Heart Disease Linked to Food Insecurity

People with atherosclerosis, particularly those who earn a low income and have other socioeconomic disadvantages, are more likely to experience food insecurity than those without the condition, according to new research.

In 2018, nearly 11% – 14.3 million – U.S. households were food insecure, a term the U.S. Department of Agriculture defines as “limited or uncertain access to adequate food due to lack of money” at least some time during the year.

The new findings were presented last month at the American Heart Association’s virtual Scientific Sessions. They are considered preliminary until published in a peer-reviewed journal.

Those who listed themselves as “poor/low income” were nearly five times more likely to experience food insecurity. Among people with five or more “high-risk characteristics,” 44.1% reported food insecurity and had 23 times higher odds of being food insecure compared to those with one or no characteristics.

Leaving atherosclerosis unchecked could be dangerous. The fatty plaque may partially or totally block blood flow through large or medium-sized arteries in the heart and brain, leading to a heart attack or stroke. Treatments for the condition can include medication to prevent clot formation and to control risk factors, surgery, or lifestyle changes such as heart-healthy eating, weight management, exercise and quitting smoking.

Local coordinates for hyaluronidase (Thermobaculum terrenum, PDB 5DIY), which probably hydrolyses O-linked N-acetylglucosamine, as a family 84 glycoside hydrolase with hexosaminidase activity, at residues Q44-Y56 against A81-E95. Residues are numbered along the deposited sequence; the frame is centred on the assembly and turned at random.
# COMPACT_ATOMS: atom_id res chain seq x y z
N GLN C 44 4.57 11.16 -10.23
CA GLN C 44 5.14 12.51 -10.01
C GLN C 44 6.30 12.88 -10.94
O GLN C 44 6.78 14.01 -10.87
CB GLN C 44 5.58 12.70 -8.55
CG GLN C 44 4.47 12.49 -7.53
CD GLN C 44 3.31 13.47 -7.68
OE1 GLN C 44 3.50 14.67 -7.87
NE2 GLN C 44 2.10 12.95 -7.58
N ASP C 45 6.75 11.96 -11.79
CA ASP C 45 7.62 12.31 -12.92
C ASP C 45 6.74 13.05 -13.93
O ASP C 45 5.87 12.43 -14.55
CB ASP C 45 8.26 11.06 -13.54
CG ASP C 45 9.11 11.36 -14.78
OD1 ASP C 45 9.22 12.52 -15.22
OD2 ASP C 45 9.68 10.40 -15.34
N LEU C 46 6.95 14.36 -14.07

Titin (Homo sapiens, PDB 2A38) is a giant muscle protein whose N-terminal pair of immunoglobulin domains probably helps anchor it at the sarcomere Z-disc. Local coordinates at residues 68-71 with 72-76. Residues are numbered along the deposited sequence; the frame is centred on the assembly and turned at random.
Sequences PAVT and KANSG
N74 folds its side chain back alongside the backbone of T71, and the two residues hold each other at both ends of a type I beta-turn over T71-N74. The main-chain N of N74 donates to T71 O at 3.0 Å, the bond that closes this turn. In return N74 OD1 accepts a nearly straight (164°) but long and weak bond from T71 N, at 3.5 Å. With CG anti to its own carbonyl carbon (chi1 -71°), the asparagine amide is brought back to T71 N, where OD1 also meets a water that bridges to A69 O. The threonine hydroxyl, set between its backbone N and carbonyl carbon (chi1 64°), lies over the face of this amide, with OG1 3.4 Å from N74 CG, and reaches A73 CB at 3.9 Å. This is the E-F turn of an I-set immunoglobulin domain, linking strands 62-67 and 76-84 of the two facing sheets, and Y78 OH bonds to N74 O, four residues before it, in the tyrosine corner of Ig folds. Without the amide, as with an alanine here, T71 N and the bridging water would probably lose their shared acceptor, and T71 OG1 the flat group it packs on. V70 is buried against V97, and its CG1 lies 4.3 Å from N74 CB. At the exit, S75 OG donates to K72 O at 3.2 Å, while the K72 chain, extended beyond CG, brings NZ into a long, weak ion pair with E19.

Experts say it’s essential for people to be able to afford medications and still be able to eat a balanced diet. Federal nutrition programs, sometimes called “food stamps,” are critical for people with food insecurity, the study said. A previous study commissioned by the USDA found the Supplemental Nutrition Assistance Program (SNAP) reduced the likelihood of being food insecure by about 30%.

Finding a long-term solution is trickier, but research shows high-quality education is the key. “It’s remarkable to look at the disparity in education among people who end up being food insecure and those who don’t,” he said.

“The solutions need to start early in life with education intervention, from age two onwards. It sounds like an obvious thing to say, but you have to make sure people get a better education so they have better jobs, a higher income and better health.”

For Additional Information
American Heart Association
heart.org

CONTENT PROVIDED BY THE AMERICAN HEART ASSOCIATION